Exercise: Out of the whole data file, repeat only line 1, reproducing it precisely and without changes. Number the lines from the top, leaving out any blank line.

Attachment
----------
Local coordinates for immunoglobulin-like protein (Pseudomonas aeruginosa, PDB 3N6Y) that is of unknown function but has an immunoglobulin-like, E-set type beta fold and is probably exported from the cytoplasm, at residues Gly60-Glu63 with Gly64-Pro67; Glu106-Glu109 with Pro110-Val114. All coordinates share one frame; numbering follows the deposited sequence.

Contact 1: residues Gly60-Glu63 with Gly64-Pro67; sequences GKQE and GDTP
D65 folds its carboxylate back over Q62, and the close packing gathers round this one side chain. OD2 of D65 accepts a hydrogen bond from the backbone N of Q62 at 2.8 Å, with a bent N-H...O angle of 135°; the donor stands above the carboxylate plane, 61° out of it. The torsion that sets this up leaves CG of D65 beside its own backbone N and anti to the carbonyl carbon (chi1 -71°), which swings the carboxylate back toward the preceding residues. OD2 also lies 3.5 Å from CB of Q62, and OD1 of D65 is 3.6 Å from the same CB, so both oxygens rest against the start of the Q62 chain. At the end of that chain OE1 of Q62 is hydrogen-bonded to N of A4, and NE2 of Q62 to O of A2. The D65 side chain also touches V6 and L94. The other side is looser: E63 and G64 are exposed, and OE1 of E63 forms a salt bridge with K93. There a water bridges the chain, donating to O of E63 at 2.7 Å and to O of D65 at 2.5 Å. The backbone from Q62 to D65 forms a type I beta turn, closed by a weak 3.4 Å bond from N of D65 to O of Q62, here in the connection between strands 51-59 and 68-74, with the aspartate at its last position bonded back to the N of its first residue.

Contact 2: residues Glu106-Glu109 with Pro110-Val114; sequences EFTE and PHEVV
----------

Local coordinates for immunoglobulin-like protein (Pseudomonas aeruginosa, PDB 3N6Y) that is of unknown function but has an immunoglobulin-like, E-set type beta fold and is probably exported from the cytoplasm, at residues Gly60-Glu63 with Gly64-Pro67; Glu106-Glu109 with Pro110-Val114. All coordinates share one frame; numbering follows the deposited sequence.